Buddy Guy today remains one of the true international superstars of the Blues. One of his musically most glorious periods was the three classic albums he cut for JSP Records ("D.J. Play My Blues" "Breaking Out" and "Live at the Checkerboard Lounge") and the guesting on brother Phil Guy's wonderful debut album "Red Hot Blues". This compilation features some of the best cuts from that period and those albums. Buddy plays some hot guitar here and is stylistically moving forward from his sixties stuff to the ultra commercial things of today. Buddy always knew that the world would catch up eventually and he would become a superstar - the music here will tell you why.
This single-CD compilation doesn't do too much more than scratch the surface of the band's sound at its most popular points, but it does do one thing that no prior Moody Blues compilation ever did – it includes "Go Now," which, as the notes point out, is still the group's top-charting single in England. What it doesn't do is get "Go Now" in really good sound (no one seems to have a proper master source) or include their even better follow-up single, "From the Bottom of My Heart." Still, this body of work is pleasing and, thanks to its extension back to the original lineup, even a little bit informative, and it was the first Moody Blues compilation to be mastered in 20-bit audio. The dominant personality is Justin Hayward, who has provided the band with most of its hits, followed somewhat distantly by John Lodge, whose songs began to shine as the '70s dawned – a pair of Hayward/Lodge songs and one solo Hayward release fill out the 17 tracks, which showcase the soulful, the mystical, and the psychedelic aspects of their music in equal parts. It's a good intro to their history, and anyone who wants more can jump to the Time Traveller box.
An intensely powerful singer and guitarist, Elmore James did not start his recording career until he was 33, and he only lived to be 45, but he made a very strong impact during his dozen years on records. Some of his finest work was cut for the Fire label during 1959-1961, roughly half of which is included on this single CD. Other than a final outburst of selections during February 1963, these were James' last studio sessions, and he is heard at the peak of his powers throughout. Among the best-known performances are the hit "Shake Your Moneymaker," "The Sky Is Crying," and a remake of his famous "Dust My Broom," but all 16 selections are full of passion and fire. This is an essential acquisition for blues collectors, at least until a more complete James on Fire reissue comes out.
This single-CD compilation doesn't do too much more than scratch the surface of the band's sound at its most popular points, but it does do one thing that no prior Moody Blues compilation ever did – it includes "Go Now," which, as the notes point out, is still the group's top-charting single in England. What it doesn't do is get "Go Now" in really good sound (no one seems to have a proper master source) or include their even better follow-up single, "From the Bottom of My Heart."
While it's true that Oscar Peterson compilations appeared with regularity form the early '60s on, only a few of them – as with most recording artists – have any real merit. This two-disc collection from the Concord Music Group's Telarc label, is one of them. Appearing less than a year before his death, this compilation concentrates on recordings issued from the '50s through the middle of the '80s on Dizzy Gillespie's Pablo label, and those made for Telarc between 1990 and 2000. Many live dates are included here from both labels, including "Tenderly" with Herb Ellis and Ray Brown at the J.A.T.P. concerts in Japan; the trio dates at Zardi's in 1955 ("How High the Moon"), in Copenhagen with Joe Pass, Stéphane Grappelli, and Niels-Henning Ørsted Pedersen in 1979, and Mickey Roker in 1979 ("Nuages")….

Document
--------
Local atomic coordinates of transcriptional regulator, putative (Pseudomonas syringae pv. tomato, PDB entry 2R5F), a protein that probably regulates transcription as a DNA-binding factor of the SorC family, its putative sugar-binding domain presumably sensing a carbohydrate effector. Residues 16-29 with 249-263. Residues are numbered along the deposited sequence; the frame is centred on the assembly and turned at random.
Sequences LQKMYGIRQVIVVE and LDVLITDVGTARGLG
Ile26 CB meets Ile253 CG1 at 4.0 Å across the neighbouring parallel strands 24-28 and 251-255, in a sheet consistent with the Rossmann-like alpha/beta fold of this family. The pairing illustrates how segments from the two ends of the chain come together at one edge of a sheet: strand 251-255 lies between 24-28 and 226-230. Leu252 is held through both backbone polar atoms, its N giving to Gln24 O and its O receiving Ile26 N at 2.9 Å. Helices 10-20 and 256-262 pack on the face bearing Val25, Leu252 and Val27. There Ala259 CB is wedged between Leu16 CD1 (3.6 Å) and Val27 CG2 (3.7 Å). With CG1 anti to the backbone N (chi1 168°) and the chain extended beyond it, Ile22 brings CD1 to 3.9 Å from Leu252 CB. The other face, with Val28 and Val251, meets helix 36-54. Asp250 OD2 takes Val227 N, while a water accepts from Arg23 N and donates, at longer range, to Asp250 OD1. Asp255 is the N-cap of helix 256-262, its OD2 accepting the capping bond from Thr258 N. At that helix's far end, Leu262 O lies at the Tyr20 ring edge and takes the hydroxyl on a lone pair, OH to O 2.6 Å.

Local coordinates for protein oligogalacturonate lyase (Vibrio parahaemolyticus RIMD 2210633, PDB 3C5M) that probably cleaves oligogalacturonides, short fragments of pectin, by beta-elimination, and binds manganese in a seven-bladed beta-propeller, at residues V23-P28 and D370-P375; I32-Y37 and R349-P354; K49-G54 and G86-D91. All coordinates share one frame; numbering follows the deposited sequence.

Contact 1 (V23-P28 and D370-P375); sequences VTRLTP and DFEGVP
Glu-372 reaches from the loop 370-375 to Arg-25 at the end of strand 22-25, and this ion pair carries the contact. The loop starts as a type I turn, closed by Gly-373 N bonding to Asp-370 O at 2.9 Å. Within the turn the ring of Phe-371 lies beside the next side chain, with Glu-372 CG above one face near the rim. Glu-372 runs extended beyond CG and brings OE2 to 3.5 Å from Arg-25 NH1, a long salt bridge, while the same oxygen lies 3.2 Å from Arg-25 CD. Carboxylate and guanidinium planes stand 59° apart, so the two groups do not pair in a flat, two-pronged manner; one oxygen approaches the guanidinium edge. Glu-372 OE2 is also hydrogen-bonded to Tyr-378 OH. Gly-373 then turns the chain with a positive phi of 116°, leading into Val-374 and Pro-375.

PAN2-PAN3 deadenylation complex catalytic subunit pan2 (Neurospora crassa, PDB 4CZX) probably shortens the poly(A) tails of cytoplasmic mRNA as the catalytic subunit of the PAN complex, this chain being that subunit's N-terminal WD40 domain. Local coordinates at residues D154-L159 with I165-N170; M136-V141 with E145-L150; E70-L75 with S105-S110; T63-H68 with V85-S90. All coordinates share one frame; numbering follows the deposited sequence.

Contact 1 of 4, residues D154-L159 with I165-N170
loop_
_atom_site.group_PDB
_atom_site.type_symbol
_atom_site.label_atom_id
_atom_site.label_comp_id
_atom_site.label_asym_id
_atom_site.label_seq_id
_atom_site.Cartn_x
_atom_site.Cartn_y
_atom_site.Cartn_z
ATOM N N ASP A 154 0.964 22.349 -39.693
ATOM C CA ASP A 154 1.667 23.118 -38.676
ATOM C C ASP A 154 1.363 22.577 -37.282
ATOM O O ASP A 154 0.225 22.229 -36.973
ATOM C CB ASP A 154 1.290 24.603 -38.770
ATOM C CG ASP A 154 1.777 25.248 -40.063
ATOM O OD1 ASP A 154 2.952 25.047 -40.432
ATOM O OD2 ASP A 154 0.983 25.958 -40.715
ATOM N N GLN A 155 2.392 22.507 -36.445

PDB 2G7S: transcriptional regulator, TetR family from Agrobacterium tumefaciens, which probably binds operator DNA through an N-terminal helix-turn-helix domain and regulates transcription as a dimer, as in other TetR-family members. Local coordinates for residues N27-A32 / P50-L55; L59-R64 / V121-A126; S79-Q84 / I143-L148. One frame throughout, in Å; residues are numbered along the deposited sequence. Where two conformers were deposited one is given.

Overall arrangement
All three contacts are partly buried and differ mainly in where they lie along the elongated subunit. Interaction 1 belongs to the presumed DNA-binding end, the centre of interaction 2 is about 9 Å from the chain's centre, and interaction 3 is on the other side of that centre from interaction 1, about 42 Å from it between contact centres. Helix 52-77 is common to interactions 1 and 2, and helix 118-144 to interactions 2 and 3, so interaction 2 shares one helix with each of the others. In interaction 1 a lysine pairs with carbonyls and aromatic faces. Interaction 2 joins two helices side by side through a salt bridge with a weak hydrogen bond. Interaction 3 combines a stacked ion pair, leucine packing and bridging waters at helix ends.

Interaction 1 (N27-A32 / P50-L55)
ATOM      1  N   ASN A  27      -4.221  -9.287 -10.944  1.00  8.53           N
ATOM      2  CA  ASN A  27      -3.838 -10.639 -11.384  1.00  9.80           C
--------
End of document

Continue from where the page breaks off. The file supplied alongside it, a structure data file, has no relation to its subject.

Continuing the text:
Citizen Kane: The Classic Film Scores of Bernard Herrmann is probably the best of the entire series by conductor Charles Gerhardt and the National Philharmonic Orchestra. Every track is worthwhile and memorably played, especially Beneath the 12-Mile Reef and the suite from Citizen Kane, the latter highlighted by Kiri Te Kanawa's performance of the Strauss-like aria from Salammbo.
Formed in Chicago back in 1998, The Steepwater Band’s signature sound is a nod to early British blues, combined with a modern, raw and gutsy musical approach. Founding members Jeff Massey (Vocal, Guitar), Tod Bowers (Bass), and Joseph Winters (Drums) have a synergy that comes from years of playing together. In early 2012, the long-time trio was joined by Eric Saylors (Guitar, Backing Vocal) who brought an added depth to the live sound…
With a career as illustrious as the Moody Blues, it's difficult to group together all their best material on a single disc, but Legend of a Band acts as a brief yet pleasant jaunt through some of their most popular work. While some of their early material is deemed slightly progressive because of lengthy keyboard suites and instrumental runs, it wasn't until the mid- to late '70s that their music began to take a more rock & roll-oriented path. Even though only 12 songs make up this hits collection, they do offer a definitive cross section of their music…